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PostPosted: Mon Feb 11, 2013 3:43 pm 
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DC Boogie wrote:
Apart from the Kafka connection, TCPMOD is arguably Zappa's finest moment as a musique concrete composer. Riveting.


I agree. I think it's one of Frank's masterpieces
(whether it was designed to freak out LSD trippers or not)


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PostPosted: Sat Feb 23, 2013 5:27 pm 
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ursinator wrote:
The Penal colony is one of Kafkas strongest works. If u don't get into this, there's not much hope for u.
You're generally a pretty reasonable guy, so what do you mean by that?

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PostPosted: Tue Feb 26, 2013 5:09 pm 
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I already answered but my posting disappeared meanwhile, don't know why.
For my taste the penal colony is one of Kafkas best writings. If u don't like this, than u probably also won't like the rest of his work. That's all i wanted 2 say. (Of course otherwise it could help to read something different from FK and discover those subjects that frequently appear in his works.)

I always wondered if the ending of the megaphone piece was meant as parody on the end of a day in the life. The Beatles track that closes Sgt. Pepper ends with a long lasting beautiful pianochord. Megaphone ends with a ugly prepared-piano-type pianosound (is that piano? I think so), as if it wanted to mock the pathetic ending of Sgt. Pepper. Was this intended that way or is this just my personal tendency to over-interpretation?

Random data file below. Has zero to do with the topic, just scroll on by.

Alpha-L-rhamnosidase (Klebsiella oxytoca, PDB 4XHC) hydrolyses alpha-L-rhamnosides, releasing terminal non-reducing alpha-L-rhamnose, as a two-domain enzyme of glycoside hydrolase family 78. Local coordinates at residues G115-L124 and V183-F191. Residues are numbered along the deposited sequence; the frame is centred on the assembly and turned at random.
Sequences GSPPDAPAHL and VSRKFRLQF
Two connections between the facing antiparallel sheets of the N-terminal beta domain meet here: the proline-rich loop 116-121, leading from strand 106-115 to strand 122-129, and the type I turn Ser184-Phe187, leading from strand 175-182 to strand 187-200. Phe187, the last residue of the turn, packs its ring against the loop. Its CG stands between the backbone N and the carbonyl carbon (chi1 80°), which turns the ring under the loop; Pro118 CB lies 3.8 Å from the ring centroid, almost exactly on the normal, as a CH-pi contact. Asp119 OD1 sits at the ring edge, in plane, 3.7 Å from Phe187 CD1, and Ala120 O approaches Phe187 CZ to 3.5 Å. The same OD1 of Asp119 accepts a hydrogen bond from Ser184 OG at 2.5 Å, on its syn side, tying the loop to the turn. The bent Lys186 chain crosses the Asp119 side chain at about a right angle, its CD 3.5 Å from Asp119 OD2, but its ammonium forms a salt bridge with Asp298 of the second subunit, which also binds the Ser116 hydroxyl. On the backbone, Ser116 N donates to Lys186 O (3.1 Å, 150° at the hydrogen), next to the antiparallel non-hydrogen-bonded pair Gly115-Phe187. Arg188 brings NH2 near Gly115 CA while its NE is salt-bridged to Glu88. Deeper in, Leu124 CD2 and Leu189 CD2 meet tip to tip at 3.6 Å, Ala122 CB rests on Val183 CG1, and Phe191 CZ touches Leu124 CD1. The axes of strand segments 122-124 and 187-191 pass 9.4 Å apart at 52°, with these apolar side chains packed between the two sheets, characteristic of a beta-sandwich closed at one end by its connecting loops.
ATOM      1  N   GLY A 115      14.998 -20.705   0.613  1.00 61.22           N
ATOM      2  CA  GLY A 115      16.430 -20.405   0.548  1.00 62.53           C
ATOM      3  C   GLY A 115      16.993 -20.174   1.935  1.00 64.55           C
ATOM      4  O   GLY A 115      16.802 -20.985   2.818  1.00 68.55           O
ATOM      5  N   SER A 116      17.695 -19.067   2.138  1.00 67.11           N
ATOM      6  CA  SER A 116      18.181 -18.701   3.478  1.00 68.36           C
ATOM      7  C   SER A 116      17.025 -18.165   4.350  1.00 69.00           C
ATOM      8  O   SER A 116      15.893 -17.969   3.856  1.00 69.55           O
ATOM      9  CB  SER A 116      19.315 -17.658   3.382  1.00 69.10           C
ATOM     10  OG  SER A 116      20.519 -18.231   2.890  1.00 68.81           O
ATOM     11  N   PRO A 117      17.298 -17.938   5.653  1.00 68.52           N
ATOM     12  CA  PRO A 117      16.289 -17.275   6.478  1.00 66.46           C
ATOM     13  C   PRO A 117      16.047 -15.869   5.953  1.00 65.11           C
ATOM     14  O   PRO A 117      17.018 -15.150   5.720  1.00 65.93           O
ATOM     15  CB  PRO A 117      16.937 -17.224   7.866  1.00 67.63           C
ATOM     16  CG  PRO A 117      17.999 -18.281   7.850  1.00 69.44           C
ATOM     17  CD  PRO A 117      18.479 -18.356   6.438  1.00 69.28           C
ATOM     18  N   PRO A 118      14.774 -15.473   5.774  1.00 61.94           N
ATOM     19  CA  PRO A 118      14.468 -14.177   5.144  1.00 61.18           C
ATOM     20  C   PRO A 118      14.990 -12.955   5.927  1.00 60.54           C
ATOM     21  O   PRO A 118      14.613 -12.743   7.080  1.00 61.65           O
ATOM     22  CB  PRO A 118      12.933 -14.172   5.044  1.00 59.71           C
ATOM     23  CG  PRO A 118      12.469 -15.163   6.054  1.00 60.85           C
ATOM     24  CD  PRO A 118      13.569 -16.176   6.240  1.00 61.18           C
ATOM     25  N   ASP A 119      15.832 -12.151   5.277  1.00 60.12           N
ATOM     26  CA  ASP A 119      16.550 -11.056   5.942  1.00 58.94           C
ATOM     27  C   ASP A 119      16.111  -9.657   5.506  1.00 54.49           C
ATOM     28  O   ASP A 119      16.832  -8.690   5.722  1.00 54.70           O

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PostPosted: Wed Feb 27, 2013 5:12 am 
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ursinator wrote:
I already answered but my posting disappeared meanwhile, don't know why.
For my taste the penal colony is one of Kafkas best writings. If u don't like this, than u probably also won't like the rest of his work. That's all i wanted 2 say. (Of course otherwise it could help to read something different from FK and discover those subjects that frequently appear in his works.)

I always wondered if the ending of the megaphone piece was meant as parody on the end of a day in the life. The Beatles track that closes Sgt. Pepper ends with a long lasting beautiful pianochord. Megaphone ends with a ugly prepared-piano-type pianosound (is that piano? I think so), as if it wanted to mock the pathetic ending of Sgt. Pepper. Was this intended that way or is this just my personal tendency to over-interpretation?


It is quite possible. Frank gently mocked the pomposity of Sgt. Pepper. He did reach out to the Beatles and Paul got back to him that he was fine with the cover parody, etc. Paul has claimed to be a fan of FO and that Pepper was inspired by the thematic unity of FO.

I have always believed that good parody is the sincerest form of flattery. Frank was more opposed to the regimentation of the hippie ethos than he was to Pepper, IMHO.

The Beatles moved away pretty quickly from the excesses of that LP. They did start out as a skiffle band with an affection for the fifties rock and roll. And for Larry Wlliams. I always wondered if Frank really liked Larry Williams, FZ was a big R&B collector (ergo his fascination with Johnny Guitar Watson and Hank Ballard).

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PostPosted: Wed Feb 27, 2013 10:44 am 
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tweezers wrote:
It is quite possible. Frank gently mocked the pomposity of Sgt. Pepper. He did reach out to the Beatles and Paul got back to him that he was fine with the cover parody, etc. Paul has claimed to be a fan of FO and that Pepper was inspired by the thematic unity of FO.

I have always believed that good parody is the sincerest form of flattery. Frank was more opposed to the regimentation of the hippie ethos than he was to Pepper, IMHO.